Both days provide a variety of breakout sessions to choose from. Lasting 60 to 90 minutes each, the sessions cover fiction, non-fiction and poetry, and feature topics ranging from managing procrastination to creating poems based on photographs. The high caliber of faculty members is one of Teer’s favorite things about the CWC.

“They really make the conference,” she says. “We look for faculty who are not only talented writers, but are also warm, encouraging and enthusiastic teachers. They want to be with other writers. They want to encourage writers at all stages of their careers.”

The conference also features several authors’ panels, featuring four to five writers per panel. In addition, there are author reading, and a book fair where attendees can find writing resources and learn about literary organizations. A conference book store, operated by Village Books, will stock books about writing, as well as works by conference faculty. The latter comes in handy for the conference book signings.

Memoirist and teacher Kate Carroll de Gutes will be a featured speaker and faculty member at this year’s conference. Photo courtesy: Chuckanut Writers Conference

If you’re seeking professional critiques on your work, you can sign up for the conference’s pitch sessions. This year, Sasquatch Books’ Hannah Elnan is seeking adult non-fiction manuscripts, while Natalie Grazian of Martin Literary & Media Management is interested in adult fiction writers seeking an agent. Alice B. Acheson will provide 15-minute marketing consultations. Cost is $10 per five-minute pitch session and $20 for a 15-minute marketing consultation.

The conference concludes Saturday night with a series of open mics in historic Fairhaven, where attendees can sign up to read their creative work.

Registration for the CWC is available online, by phone, mail, or in-person. Early bird registration is $245 through May 21. Later registration is $285. Anyone enrolled at a college or university will receive a discounted student rate of $99. In addition, the CWC Scholarship Fund offers at least four people full tuition to the conference. The scholarships – supported by donations and a small part of each registration fee – make the CWC more accessible to those historically underrepresented in literary publishing and those with financial hardship. Scholarship recipients are still responsible for travel and lodging costs. Applications are due April 1.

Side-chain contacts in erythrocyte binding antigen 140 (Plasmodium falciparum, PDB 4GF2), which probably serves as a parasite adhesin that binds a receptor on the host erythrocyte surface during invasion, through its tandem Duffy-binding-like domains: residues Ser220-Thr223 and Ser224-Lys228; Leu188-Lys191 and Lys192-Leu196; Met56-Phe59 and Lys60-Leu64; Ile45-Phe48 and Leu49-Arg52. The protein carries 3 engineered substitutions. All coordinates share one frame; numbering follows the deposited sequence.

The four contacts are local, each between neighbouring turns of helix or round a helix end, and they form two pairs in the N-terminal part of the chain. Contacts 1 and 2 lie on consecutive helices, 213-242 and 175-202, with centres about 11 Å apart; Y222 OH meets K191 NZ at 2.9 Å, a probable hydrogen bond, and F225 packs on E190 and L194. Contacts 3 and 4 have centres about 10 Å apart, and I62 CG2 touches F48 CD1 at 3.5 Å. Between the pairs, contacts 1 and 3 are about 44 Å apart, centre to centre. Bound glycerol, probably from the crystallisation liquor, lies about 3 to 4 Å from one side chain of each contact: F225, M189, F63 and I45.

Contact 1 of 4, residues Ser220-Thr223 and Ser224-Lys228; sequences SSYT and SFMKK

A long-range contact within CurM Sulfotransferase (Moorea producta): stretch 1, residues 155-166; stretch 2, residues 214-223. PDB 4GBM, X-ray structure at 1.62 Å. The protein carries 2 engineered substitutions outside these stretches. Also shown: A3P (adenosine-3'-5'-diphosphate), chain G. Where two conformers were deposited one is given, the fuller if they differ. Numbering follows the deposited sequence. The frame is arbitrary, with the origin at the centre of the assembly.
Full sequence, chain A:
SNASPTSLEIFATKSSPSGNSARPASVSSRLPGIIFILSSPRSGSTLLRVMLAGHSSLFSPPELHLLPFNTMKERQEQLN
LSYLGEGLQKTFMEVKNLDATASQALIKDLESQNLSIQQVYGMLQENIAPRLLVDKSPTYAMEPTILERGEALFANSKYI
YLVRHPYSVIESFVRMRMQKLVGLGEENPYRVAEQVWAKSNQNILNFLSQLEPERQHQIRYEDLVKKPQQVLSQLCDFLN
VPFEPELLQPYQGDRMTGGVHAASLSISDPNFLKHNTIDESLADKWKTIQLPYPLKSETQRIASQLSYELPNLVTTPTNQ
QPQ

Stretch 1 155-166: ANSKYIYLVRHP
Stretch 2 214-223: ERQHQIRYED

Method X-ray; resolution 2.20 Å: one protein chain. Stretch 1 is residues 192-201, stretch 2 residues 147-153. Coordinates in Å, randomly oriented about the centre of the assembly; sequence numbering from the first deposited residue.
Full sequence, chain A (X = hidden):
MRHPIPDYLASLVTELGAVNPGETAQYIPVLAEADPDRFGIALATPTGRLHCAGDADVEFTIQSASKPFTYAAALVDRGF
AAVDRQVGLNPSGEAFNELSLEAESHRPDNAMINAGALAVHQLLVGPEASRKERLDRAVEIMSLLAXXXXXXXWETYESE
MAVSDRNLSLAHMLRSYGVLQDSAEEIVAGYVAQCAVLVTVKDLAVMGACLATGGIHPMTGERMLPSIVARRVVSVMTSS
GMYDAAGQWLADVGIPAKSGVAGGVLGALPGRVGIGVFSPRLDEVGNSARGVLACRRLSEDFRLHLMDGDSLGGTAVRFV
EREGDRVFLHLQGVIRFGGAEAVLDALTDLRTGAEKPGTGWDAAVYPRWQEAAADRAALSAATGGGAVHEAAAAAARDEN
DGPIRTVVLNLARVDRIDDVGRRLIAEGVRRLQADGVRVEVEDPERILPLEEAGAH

The Chuckanut Writers Conference fosters community and inspiration among attendees. Photo courtesy: Chuckanut Writers Conference

Conference attendance is a terrific mix of people, Teer says, at least half of whom are from outside Whatcom County. For those visitors, the CWC is also a showcase of what the area has to offer. Recommendations for the best area lodging, breweries, restaurants and outdoor recreation are provided to visitors, and the Friday afternoon conference reception is a fine example of locally-sourced foods and beverages.

Locals who attend the CWC often serve as volunteers, or act as panel moderators or open mic MCs, Teer says. Regardless of where you’re from, the Chuckanut Writers Conference is ready to welcome both you and your writing aspirations.

“We have a great deal of support in the community,” Teer says. “We’re so proud that Bellingham is a supportive home for the literary arts.”